Many people believe that spit roasting, also referred to as rotisserie, is among the oldest methods of ingestion. Spit roasters operate by roasting meat on a long pole, also called a spit, that’s slowly rotating at a constant speed over a heat source such as charcoal.
Spit roasting, even though a slow method, ensures that the meat is cooked evenly. The continuous rotation forces the beef to baste itself using its own juices, making juicy and tender outcome, whereas the sexy charcoal gives the food a crisp surface and smoky flavour.
Outdoor spit roasts are perfect for backyard parties and when entertaining large numbers of people. The spit roaster acts as a party centrepiece, a talking point for many of your guests. It also gives everyone something to look forward to, as the entire place is wrapped by the glorious sight and odour of smoky roasted meat. Whole lambs, pigs and chicken are normally cooked using a rotisserie, but smaller prime cuts, kebabs, vegetables and fish are also great spit roasted.
Roasting with a rotisserie is a no-stress approach to cook decent meals, but it’s also very easy to mess up. By following these simple tips and techniques to perfecting the fine art of spit roasting.
I typically use charcoal instead of gas and briquettes for spit roasting to give my meat that distinctly smoky flavour. Gas and heat beads are nice, but the tastes are significantly different. A blindfolded connoisseur can tell the difference between charcoal-roasted ones and meat roasted with gasoline or briquettes.
The quantity of charcoal required will be based on the total amount of meat to be roasted. As a rule of thumb, use 1 kg of charcoal to every kilogram of meat.
A common rookie mistake is incorporating all of the charcoal at once. Don’t do this, as you will need to replenish the spent charcoal during the spit roasting process. Just mild around 70 percent of the charcoal and apply the excess for when you need to add more. For example, spit leaves a 10 kg pig will require 7 kg of charcoal in the beginning. Utilize the remaining 3 kg to add more as the fire begins to dwindle.
Light the charcoal at least 30 to 45 minutes before placing the spit over the fire. When there is a great charcoal fire going, spread it around, making sure to pile the charcoal around the meat. Leave some area in the middle for the drip pan.
Prepare the food
Truss poultry like chicken, turkey and squab with butcher’s twine to hold the wings and legs in place. Do not use cotton twine as it will burn and leave behind ugly burn marks and also an undesirable taste. Properly trussed poultry prevents the wings and legs from turning to close to the charcoal, ensures even cooking and preserves its shape.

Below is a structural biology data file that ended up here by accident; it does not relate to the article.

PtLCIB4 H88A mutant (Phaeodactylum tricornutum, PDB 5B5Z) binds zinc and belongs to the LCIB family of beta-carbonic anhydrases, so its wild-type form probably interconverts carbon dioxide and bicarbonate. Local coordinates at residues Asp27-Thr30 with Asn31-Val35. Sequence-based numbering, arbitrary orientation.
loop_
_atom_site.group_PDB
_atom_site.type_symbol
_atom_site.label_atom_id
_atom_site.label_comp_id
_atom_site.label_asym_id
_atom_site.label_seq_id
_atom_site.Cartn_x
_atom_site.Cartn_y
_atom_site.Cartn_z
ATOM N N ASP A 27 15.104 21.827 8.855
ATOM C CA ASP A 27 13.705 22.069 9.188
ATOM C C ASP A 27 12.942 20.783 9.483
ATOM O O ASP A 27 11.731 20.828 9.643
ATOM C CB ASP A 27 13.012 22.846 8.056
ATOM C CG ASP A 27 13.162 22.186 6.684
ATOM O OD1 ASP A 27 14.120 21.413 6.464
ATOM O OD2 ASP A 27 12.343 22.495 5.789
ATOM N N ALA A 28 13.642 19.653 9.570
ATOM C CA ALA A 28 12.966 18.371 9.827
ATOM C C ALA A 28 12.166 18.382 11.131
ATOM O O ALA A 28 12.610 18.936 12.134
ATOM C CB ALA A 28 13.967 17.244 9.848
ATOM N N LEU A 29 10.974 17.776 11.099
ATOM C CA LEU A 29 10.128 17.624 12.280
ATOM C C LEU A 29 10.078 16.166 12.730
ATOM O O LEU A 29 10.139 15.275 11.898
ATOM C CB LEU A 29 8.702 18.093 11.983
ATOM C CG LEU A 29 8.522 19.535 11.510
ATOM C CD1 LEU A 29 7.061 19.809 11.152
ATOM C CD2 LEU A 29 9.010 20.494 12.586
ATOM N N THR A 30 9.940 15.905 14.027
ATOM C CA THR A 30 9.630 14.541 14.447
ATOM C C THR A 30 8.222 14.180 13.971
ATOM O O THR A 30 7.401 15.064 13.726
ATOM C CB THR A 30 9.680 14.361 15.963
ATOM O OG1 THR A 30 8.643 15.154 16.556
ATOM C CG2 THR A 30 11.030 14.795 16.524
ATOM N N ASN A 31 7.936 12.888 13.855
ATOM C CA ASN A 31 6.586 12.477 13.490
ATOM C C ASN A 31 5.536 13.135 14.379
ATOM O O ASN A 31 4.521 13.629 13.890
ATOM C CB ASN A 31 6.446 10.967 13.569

Beef tenderloin and boneless roasts must be rolled and attached to form an evenly shaped cylinder.
Balance the spit
It is vital that you correctly place and balance the spit meat or else you risk damage to the roaster motor. An unbalanced skewer won’t turn easily and the meat won’t cook evenly.
Check the spit roaster from time to time while it is cooking. The meat may shrink, requiring a few adjustments. Be certain to turn the spit roaster off before re-adjusting the meat.
Use a pan for dripping
Put a metal or aluminium pan with a little bit of water directly beneath the meat. The drip pan is very important since it collects burning juices and fats which might give rise to a flare-up or kill the flame.
The pan helps reduce the direct heat that may burn the outdoors too fast, while the water adds moisture to the roasting food. You can even collect the delicious drippings to make gravy or sauce.
Control the heat
Don’t put the meat too near the charcoal. Too close and the spit-roasted meat will burn on the outside. Make sure the meat is put 15cm in the charcoal and that you be able to maintain your hand between the meat and the heat for 10 seconds.
If you take off your hand before 10 seconds is up, it means the heat is too high and you’d have to adjust the elevation. On the flip side, if you can hold your hands for over 10 seconds, you need to set your meat closer to the charcoal.
Basting the meat ensures it doesn’t dry out while cooking. Don’t hesitate to use your own baste recipe as long as it doesn’t have an excessive amount of oil. Baste each hour or so.
Let the meat rest
After the spit roast is done, don’t be in a rush to stick a knife on the meat immediately. Let the meat rest for 10 to 20 minutes after cooking to enable the juices to redistribute and making sure that the meat is moist and juicy all throughout.